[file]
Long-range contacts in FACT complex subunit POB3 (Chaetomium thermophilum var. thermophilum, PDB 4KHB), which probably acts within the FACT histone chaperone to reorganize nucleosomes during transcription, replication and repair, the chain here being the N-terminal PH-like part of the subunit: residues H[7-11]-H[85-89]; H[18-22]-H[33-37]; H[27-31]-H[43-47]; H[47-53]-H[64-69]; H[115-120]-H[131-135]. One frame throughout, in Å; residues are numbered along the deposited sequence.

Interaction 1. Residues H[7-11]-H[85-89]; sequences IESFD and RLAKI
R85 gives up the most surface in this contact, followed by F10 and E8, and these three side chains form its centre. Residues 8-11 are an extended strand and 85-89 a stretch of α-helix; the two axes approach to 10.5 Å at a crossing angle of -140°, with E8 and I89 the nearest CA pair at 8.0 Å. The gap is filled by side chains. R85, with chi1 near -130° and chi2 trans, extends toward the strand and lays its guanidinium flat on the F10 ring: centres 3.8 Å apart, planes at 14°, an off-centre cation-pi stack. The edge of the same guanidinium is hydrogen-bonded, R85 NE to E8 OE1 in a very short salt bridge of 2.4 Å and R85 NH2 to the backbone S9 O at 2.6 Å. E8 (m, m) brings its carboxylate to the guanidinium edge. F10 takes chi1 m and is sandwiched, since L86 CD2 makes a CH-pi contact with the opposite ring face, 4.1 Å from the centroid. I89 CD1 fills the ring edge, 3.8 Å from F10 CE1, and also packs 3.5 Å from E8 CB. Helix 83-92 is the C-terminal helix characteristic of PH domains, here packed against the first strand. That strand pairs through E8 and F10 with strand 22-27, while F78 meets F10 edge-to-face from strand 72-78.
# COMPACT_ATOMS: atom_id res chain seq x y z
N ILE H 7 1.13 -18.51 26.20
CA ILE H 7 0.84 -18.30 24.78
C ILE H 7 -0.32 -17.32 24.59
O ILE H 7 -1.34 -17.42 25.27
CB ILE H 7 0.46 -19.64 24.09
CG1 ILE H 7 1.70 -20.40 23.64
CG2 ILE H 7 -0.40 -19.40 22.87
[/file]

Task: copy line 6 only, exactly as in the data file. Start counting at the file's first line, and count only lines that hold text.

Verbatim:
CA ILE H 7 0.84 -18.30 24.78